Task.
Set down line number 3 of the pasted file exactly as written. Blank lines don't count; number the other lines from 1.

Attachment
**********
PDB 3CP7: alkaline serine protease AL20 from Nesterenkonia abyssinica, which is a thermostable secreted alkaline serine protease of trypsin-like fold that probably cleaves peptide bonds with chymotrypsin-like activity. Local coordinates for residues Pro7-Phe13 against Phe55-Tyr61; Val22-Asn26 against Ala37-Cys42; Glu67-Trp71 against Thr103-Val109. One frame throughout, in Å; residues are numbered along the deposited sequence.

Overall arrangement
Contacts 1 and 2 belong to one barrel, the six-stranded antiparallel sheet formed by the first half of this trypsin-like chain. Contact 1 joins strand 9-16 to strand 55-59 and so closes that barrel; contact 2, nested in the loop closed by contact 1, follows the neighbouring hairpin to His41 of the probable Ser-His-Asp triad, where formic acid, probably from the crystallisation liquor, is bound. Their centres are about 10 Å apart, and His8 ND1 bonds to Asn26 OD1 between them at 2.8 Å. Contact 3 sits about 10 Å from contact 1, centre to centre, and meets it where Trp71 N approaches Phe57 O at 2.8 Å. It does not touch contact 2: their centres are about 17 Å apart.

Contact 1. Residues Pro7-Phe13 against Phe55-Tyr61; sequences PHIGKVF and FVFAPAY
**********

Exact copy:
Contacts 1 and 2 belong to one barrel, the six-stranded antiparallel sheet formed by the first half of this trypsin-like chain. Contact 1 joins strand 9-16 to strand 55-59 and so closes that barrel; contact 2, nested in the loop closed by contact 1, follows the neighbouring hairpin to His41 of the probable Ser-His-Asp triad, where formic acid, probably from the crystallisation liquor, is bound. Their centres are about 10 Å apart, and His8 ND1 bonds to Asn26 OD1 between them at 2.8 Å. Contact 3 sits about 10 Å from contact 1, centre to centre, and meets it where Trp71 N approaches Phe57 O at 2.8 Å. It does not touch contact 2: their centres are about 17 Å apart.